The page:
cURL is a free and open-source command-line utility used for transferring data to or from a remote host with minimal user interaction. cURL works with primary protocols like HTTP, FTP, SCP, and SFTP.
It allows users to upload and download data either using single commands or bash scripts. It also provides features such as user-authentication, proxy tunneling, download resume, form-based uploads, SSL certificates, and so much more. It is safe to say that cURL is more than an HTTP client.
This tutorial will walk you through one cURL functionality that allows users to perform HTTP post requests using file data.
Before we get started, let me mention that this is not a beginner’s guide to cURL; you need a degree of prior know-how, especially knowledge of network protocols, HTTP requests, and more.
Before we can dive into using cURL to carry out POST requests, let us first get setup.
How to Install cURL
In most cases, you will find cURL installed in major Linux distributions by default. To confirm you have cURL, use the command
If you get an error:
You will need to install it before proceeding.
Use the default package manager to complete the installation as shown in the commands below:
sudo apt-get install curl -y
Before discussing how to POST data from a file with cURL, allow me to talk about the POST request in brief. As usual, if you are already familiar with this, you can feel free to skip ahead; otherwise, stick around.
cURL POST Request
The HTTP post request is one of the most popular HTTP/HTTPS request methods used to send data to a remote host to create or update a resource.
Please do not confuse the method with PUT; although they’re quite similar, they have their differences.
The data sent using a POST request is mainly stored in the request body of the HTTP request.
For example, consider the below POST request that sends username and password as well as their values.
To send the above POST request using cURL, we can specify the commands as:
In the above command, we used the -d option to tell cURL to include the default headers, which is Content-Type: application/x-www-form-urlencoded
The -X option specifies the HTTP request method to use, in this case, HTTP POST request.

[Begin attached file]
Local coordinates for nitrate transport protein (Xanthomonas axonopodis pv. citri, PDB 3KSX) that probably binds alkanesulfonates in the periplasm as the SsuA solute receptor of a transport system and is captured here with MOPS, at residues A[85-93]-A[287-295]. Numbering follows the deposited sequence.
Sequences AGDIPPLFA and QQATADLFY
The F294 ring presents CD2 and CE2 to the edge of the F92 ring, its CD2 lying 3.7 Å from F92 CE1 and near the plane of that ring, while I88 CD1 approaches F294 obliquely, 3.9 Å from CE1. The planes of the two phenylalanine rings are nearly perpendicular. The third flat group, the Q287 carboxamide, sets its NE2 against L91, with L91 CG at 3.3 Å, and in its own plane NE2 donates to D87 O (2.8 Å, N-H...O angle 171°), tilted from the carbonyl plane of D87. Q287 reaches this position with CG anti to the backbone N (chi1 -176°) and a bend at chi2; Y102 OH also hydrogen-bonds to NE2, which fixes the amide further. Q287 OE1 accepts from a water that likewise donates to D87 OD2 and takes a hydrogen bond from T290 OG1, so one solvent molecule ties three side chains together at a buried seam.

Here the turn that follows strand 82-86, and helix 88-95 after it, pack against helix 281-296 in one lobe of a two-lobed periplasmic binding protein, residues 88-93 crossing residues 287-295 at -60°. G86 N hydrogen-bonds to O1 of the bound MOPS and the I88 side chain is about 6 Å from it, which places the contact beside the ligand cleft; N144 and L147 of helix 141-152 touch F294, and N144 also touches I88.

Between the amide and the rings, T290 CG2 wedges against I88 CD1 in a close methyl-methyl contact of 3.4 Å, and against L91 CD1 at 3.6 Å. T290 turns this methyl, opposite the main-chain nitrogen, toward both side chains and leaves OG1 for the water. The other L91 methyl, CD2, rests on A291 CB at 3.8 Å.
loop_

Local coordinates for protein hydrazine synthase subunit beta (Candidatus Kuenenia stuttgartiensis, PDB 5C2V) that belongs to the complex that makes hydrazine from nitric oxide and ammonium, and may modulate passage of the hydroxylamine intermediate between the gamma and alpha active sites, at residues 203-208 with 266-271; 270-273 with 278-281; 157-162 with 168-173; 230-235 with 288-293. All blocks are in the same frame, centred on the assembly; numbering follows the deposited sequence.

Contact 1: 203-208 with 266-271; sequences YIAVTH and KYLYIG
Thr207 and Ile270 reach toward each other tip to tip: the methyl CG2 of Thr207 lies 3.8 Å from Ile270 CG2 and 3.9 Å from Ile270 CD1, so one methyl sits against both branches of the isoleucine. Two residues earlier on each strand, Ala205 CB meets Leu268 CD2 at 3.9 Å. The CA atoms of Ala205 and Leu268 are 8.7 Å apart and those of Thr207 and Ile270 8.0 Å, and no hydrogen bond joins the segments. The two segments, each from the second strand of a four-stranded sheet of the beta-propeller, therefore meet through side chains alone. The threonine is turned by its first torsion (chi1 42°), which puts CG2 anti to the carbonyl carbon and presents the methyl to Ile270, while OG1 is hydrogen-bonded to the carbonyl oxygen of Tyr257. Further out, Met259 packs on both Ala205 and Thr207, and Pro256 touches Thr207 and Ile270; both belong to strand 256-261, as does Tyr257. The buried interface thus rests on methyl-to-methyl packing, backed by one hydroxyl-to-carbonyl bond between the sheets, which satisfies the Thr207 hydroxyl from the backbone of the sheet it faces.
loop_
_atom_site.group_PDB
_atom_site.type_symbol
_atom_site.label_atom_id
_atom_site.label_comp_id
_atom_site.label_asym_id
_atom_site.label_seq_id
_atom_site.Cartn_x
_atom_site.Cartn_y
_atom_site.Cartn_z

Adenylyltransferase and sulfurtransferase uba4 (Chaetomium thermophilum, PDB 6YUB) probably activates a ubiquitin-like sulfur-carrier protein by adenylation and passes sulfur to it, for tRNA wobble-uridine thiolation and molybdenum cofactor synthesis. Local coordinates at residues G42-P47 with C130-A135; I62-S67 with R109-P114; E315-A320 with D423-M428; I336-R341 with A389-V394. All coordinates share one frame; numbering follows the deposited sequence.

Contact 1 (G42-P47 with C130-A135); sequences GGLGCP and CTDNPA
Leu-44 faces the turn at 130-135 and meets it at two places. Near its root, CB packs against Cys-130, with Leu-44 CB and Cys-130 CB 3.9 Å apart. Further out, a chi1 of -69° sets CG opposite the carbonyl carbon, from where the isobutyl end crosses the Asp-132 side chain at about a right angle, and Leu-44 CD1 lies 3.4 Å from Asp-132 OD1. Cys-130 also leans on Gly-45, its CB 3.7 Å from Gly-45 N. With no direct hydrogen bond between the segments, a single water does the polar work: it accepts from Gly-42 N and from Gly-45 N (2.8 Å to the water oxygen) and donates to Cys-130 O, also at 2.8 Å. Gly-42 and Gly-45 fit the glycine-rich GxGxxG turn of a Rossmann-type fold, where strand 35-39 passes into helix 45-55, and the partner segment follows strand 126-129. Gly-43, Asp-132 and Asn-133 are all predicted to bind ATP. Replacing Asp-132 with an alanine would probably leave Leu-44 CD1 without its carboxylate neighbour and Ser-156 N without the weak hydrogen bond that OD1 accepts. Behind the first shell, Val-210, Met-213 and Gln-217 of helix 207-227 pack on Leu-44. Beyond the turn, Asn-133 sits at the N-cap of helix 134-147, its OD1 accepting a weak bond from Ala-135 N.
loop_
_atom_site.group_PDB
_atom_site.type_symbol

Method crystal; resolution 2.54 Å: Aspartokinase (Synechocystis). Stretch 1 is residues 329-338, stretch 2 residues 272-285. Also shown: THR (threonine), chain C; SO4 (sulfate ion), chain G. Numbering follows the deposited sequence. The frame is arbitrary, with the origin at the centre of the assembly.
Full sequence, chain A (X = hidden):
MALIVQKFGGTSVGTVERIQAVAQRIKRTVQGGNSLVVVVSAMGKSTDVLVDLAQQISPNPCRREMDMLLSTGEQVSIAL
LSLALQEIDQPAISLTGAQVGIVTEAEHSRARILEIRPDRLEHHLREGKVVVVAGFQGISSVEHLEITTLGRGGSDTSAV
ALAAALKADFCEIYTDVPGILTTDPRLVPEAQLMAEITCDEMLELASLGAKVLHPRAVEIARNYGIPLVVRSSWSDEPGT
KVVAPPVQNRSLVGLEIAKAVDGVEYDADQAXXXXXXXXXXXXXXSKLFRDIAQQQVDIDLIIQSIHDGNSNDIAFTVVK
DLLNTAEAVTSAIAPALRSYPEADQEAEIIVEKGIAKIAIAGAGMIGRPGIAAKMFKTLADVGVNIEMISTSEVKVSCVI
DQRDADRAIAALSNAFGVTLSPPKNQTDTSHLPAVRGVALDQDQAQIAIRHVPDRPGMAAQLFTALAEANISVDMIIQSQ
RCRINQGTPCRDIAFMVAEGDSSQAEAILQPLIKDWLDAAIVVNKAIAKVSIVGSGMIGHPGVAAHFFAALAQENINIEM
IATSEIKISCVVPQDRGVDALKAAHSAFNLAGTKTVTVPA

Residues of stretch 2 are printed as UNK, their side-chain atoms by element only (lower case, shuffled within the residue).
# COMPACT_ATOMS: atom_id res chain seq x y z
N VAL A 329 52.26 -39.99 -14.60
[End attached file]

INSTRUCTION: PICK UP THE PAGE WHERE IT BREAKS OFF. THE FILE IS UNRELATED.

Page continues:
cURL Specify Content-Type
In some cases, we might want to specify [explicitly] the Content-Type when sending the request. The Content-Type entity in the header specifies the type of media of the resource we are sending. The media type is also commonly known as the MIME Type.
If you wish to learn about MIME Types, consider the resource provided below:
To specify the Content-Type in a cURL request, we can use the -H flag. For example, let us send MIME Type of application/JSON.
The above specifies that we want to send a JSON object to the provided URL. You can use this to read the values from a JSON file or send it as raw.
How to Read Data from a File
Suppose you want to make requests in the command-line using cURL, but you have the data to send stored in a file. You can use the Content-Type to specify the media type and then pass the file path containing the data. For this example, I will illustrate using a JSON object.
The JSON file (data.json) contains the following values:
To send this data from a JSON file, we can use the -d and then pass the filename as shown in the command below:
You can also use the –data-binary option.
You can also use a text file to send the data; all you need to specify is the Content-Type as text/plain.
For example, a text file (data.txt) containing the following values
Using the cURL command, simply send the request as:
You can use other file types you can use such as XML, HTML, and many more.
In this tutorial, we have discussed how to make POST requests and pass data in various formats. It is good to keep in mind that besides being very powerful, cURL is also very flexible. It can combine a collection of options in a single command to create powerful requests. For more information, I recommend the cURL documentation as it is well written.
Thank you for reading, and have fun with cURL.